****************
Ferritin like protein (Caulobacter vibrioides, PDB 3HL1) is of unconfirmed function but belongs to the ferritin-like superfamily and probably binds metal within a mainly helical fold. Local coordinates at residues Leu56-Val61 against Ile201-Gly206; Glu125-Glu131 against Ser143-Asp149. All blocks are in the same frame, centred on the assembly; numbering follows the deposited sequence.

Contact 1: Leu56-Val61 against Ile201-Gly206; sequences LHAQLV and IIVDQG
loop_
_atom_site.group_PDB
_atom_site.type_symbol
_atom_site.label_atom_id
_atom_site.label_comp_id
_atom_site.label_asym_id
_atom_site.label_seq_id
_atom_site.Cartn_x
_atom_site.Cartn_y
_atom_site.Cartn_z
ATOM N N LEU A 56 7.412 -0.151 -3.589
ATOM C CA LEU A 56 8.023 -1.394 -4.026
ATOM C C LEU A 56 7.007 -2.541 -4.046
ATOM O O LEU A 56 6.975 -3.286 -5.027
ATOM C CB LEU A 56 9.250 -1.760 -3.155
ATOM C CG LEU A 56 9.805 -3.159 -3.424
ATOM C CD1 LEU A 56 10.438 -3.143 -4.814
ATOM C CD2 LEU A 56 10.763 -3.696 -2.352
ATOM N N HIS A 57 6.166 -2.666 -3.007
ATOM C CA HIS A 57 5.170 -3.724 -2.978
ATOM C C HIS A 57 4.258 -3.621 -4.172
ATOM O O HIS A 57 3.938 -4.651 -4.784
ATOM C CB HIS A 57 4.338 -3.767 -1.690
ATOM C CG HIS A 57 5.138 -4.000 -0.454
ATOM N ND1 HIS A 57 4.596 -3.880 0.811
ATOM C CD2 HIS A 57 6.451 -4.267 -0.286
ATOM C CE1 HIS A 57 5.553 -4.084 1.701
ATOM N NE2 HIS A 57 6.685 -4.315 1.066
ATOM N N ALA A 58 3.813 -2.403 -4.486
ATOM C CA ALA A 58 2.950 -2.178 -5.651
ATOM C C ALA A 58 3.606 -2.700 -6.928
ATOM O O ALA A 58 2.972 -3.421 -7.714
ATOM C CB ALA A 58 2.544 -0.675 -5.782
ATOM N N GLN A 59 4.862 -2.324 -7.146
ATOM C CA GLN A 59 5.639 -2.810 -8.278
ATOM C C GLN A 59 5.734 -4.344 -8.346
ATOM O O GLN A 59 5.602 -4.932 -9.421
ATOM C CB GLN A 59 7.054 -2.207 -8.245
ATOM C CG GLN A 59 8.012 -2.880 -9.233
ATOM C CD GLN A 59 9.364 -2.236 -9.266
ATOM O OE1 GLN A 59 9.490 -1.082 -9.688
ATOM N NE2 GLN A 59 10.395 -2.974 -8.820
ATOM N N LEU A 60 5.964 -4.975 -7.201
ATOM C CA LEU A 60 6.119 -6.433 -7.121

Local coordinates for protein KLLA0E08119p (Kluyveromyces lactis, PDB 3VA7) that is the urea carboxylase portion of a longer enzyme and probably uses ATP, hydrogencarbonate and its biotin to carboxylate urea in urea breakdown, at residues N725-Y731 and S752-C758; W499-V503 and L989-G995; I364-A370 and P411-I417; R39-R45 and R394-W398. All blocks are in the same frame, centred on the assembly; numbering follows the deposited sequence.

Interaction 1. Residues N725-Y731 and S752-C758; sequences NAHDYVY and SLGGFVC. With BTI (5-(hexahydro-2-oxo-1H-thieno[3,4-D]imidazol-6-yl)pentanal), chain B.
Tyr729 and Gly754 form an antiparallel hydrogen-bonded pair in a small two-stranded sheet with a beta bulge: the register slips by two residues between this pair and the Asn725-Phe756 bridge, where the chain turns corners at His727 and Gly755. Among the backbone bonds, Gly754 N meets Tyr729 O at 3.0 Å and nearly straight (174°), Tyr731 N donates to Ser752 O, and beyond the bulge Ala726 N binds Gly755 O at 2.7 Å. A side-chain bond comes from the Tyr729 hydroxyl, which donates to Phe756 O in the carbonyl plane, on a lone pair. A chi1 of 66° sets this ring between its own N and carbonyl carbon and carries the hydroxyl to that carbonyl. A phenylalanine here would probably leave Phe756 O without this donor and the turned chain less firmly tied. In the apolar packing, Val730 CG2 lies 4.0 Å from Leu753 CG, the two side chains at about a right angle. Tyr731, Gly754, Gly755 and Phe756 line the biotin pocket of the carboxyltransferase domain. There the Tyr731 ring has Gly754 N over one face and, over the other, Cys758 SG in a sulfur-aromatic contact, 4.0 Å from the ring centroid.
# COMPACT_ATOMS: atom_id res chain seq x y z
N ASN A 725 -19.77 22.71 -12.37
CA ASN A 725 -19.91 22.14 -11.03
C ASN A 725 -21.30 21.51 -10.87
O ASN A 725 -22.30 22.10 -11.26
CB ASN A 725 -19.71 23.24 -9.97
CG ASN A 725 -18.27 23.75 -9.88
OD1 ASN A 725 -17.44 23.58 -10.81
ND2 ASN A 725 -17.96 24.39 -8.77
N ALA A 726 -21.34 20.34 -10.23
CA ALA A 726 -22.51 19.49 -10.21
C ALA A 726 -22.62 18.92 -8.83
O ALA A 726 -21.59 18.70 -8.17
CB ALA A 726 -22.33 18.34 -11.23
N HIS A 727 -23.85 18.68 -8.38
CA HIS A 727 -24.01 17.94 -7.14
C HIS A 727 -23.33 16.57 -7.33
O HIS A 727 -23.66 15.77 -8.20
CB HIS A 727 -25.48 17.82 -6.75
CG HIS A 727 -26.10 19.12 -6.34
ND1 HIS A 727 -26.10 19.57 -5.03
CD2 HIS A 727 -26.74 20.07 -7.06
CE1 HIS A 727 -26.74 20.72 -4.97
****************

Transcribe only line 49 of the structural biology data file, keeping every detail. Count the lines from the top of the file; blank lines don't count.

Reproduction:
Tyr729 and Gly754 form an antiparallel hydrogen-bonded pair in a small two-stranded sheet with a beta bulge: the register slips by two residues between this pair and the Asn725-Phe756 bridge, where the chain turns corners at His727 and Gly755. Among the backbone bonds, Gly754 N meets Tyr729 O at 3.0 Å and nearly straight (174°), Tyr731 N donates to Ser752 O, and beyond the bulge Ala726 N binds Gly755 O at 2.7 Å. A side-chain bond comes from the Tyr729 hydroxyl, which donates to Phe756 O in the carbonyl plane, on a lone pair. A chi1 of 66° sets this ring between its own N and carbonyl carbon and carries the hydroxyl to that carbonyl. A phenylalanine here would probably leave Phe756 O without this donor and the turned chain less firmly tied. In the apolar packing, Val730 CG2 lies 4.0 Å from Leu753 CG, the two side chains at about a right angle. Tyr731, Gly754, Gly755 and Phe756 line the biotin pocket of the carboxyltransferase domain. There the Tyr731 ring has Gly754 N over one face and, over the other, Cys758 SG in a sulfur-aromatic contact, 4.0 Å from the ring centroid.